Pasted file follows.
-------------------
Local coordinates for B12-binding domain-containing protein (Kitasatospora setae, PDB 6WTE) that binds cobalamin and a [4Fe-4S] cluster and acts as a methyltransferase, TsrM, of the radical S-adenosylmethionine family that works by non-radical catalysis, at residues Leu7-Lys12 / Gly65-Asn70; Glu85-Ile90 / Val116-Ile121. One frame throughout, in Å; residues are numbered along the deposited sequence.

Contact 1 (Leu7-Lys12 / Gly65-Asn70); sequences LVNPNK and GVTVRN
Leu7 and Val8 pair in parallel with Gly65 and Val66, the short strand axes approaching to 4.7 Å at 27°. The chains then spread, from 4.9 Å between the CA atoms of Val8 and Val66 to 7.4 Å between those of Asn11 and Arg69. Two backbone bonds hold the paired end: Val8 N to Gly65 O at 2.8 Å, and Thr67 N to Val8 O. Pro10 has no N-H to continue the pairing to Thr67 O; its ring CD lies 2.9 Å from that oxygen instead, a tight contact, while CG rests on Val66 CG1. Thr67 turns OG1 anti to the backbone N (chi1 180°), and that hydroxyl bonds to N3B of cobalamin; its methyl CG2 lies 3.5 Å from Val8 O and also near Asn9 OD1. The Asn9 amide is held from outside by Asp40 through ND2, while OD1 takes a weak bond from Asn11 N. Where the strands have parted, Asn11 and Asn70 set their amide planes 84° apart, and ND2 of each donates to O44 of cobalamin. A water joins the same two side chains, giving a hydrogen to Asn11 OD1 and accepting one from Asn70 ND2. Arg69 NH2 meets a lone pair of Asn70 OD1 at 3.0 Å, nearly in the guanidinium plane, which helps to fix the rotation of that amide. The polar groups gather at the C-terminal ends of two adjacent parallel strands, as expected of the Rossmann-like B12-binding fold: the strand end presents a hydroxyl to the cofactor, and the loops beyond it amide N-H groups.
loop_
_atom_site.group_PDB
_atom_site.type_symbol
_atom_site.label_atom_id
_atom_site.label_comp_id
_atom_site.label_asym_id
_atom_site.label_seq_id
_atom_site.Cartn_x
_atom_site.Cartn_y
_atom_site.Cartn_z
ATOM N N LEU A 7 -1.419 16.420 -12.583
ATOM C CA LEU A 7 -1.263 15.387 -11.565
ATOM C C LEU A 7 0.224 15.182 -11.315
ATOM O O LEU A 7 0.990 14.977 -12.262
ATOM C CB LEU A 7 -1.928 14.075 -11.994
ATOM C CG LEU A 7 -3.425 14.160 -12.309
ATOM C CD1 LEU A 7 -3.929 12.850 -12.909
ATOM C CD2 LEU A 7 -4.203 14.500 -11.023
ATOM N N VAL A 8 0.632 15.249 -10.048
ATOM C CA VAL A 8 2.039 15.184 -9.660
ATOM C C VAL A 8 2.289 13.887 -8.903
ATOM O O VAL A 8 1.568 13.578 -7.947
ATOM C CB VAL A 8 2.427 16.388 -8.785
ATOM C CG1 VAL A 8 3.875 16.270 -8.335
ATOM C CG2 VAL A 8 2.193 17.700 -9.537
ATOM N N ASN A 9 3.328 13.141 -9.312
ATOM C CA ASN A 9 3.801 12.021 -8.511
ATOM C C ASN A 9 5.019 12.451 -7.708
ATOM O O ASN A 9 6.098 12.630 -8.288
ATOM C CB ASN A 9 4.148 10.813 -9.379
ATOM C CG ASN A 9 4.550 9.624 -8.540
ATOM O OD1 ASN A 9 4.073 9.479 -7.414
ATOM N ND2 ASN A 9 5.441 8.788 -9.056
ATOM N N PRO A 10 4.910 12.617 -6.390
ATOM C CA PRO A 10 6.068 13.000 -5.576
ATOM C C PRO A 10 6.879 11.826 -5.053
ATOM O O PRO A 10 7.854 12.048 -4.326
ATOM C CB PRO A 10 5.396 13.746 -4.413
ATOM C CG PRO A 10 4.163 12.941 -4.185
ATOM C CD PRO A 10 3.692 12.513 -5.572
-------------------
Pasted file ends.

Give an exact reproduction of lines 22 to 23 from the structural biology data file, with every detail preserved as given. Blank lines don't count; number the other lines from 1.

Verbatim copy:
ATOM N N VAL A 8 0.632 15.249 -10.048
ATOM C CA VAL A 8 2.039 15.184 -9.660